Have you ever come across a graphic, website, or even an email that was hard to read? Having an ideal typeface for your designs is quite important. Matter of fact it may contribute to your conversion rate on your website and an overall emotional feel to your readers.
First of all we have to talk about something that’s a bit controversial.
Quick Vocabulary Lesson & History
Let’s talk history and what typography is.
Do you know the difference between a font and a typeface?
After really looking into this matter, the differences have really been mixed up due to old school typography methods going digital. The fact is typography is an old world art that has become digitalized to bring the masses to become typographers.
What’s a typographer really?
A typographer is someone who selects a particular typeface for a graphic design, website, book, or other printed material. Basically that’s you and me. Have you written a book, created a website, or do you create newsletters? If you make the decision of the lettering on your material then YOU are the typographer.
That takes us to what the difference is between a font and typeface.
I grew up being Microsoft savvy therefore using Microsoft Word was second nature. I’m sure many people can relate that in many schools they taught off of PC’s and used Microsoft software. Learning to use Word helped develop a vocabulary like no other. The word “font” was for lettering on the page or so I thought. With this vocabulary word, (instilled in me since youth) it’s pretty easy to say all lettering is font. Right?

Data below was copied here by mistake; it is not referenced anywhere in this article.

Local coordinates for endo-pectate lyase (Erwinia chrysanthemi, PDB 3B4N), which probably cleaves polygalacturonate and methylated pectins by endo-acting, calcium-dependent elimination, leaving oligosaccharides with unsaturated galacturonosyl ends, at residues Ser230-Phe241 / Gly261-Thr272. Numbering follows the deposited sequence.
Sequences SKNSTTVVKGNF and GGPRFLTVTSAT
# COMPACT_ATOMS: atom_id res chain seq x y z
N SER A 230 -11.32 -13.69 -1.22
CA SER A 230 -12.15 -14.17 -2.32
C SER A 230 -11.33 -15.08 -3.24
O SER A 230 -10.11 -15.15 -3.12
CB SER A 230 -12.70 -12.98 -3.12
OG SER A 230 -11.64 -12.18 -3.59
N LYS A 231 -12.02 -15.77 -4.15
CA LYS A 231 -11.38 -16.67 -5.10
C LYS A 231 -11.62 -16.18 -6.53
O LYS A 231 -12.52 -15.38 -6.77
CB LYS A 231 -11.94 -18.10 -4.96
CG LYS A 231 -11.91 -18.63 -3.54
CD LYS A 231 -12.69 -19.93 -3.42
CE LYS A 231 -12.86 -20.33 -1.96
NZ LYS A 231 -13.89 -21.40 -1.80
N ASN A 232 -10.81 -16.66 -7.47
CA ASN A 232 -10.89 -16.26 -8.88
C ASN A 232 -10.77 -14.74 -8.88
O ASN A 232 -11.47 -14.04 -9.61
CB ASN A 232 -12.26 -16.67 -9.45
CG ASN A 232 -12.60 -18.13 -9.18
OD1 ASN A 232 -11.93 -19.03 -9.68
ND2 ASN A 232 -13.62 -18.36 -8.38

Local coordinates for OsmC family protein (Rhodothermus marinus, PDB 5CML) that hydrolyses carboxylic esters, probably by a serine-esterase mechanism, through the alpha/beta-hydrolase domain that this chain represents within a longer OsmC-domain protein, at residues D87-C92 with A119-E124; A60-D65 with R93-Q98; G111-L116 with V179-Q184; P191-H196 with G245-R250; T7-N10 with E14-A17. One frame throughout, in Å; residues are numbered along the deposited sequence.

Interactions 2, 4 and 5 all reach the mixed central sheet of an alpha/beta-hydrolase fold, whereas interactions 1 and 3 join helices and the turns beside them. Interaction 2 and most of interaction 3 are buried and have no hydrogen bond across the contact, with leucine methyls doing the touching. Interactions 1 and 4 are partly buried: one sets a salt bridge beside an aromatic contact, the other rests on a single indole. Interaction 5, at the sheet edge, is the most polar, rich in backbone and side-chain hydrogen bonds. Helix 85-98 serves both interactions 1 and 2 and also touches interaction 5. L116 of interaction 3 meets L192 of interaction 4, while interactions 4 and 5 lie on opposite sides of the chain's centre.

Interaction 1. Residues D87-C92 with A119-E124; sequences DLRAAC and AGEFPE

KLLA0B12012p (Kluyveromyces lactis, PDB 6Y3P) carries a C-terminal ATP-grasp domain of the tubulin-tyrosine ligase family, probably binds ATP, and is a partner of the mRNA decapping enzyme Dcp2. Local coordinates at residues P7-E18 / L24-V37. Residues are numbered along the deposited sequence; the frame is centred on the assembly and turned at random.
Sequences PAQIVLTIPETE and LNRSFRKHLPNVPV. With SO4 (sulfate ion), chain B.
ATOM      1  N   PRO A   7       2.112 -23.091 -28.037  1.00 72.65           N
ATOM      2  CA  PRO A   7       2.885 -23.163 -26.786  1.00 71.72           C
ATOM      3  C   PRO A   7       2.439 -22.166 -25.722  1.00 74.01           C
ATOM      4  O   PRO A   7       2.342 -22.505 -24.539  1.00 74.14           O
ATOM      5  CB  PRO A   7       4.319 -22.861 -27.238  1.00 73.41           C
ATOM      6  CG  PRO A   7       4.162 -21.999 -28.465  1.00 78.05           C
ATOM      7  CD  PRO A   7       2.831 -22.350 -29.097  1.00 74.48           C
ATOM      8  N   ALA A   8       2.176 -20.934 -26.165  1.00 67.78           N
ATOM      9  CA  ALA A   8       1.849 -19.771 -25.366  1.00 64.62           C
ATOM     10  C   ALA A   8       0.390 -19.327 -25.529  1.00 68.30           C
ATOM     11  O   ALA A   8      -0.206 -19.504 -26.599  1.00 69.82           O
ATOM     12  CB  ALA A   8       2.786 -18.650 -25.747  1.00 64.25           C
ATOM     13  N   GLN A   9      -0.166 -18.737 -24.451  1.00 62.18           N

It’s only until recently I’ve heard of typeface and that’s when I had to find out more. Typeface is the lettering that we see. For example, I can look at lettering on a screen and know that it’s Times New Roman Bold typeface. It’s not font!
Font is the overall categorization of the typefaces. It’s the equipment that encompasses the sizes, the bold, the italics, etc. See back in day they used metal blocks for printing for every size and such. John Brownlee explains the history a little better than I can here and Jon Tan has an awesome metaphor on typeface vs. fonts here. Now that you know the history and a quick vocab lesson, let’s carry on to how typography affects you and your readers.
Typography Affecting Your Business
I don’t know about you but sometimes when I see a graphic or a website that’s hard to read I bounce out of there. There are times when I look at a social media graphic and the typeface doesn’t go with the photo, I feel a bit …icky. That feeling close to embarrassment and you’re not sure why you feel so weird. Here are a couple of examples when I don’t feel so great:
This example makes me want to run and hide…
This example makes me feel sad and now my eyes hurt but I have to tell you I actually saw something similar to this on a website.
Typography has this affect on most people. Here’s a cool infographic from Neil Patel on how typography affects conversions and Neil knows A LOT about conversion.
What You Can Do To Improve
Here’s some more help on identifying bad typography, this article is jam packed with WordPress.org plug-ins that can empower you to beautify your website along with make it clear for your readers.
When creating your social media graphics, website graphics, newsletters, etc. you can use Canva’s Design School, which is brand new with teaching materials on using fonts. If you need video lessons you can go to my Canva School to get lessons on using Canva for business.
A couple of questions for you:
- What sort of typography makes you a bit uncomfortable when you see it?
- What’s your favorite typeface?
I’d love to hear from you and if you feel that this post has some helpful hints please share.
Lillian De Jesus